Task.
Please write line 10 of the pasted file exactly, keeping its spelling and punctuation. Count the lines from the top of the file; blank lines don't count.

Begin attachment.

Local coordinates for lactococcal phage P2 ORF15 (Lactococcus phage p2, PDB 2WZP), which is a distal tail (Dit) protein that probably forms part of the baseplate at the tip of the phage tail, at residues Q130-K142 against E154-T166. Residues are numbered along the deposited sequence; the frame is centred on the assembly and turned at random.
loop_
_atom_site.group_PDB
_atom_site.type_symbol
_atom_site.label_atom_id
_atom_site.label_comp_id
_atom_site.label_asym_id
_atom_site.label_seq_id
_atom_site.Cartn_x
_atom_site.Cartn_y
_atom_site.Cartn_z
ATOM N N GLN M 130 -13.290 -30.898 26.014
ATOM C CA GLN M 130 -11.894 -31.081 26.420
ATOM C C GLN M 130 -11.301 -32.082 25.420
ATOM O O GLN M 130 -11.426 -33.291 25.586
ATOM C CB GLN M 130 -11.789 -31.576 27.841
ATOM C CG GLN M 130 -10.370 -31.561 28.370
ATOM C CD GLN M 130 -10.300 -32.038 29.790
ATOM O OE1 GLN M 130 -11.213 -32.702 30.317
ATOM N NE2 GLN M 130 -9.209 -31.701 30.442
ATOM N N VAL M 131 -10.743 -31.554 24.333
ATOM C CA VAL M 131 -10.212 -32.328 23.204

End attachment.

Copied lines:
_atom_site.Cartn_y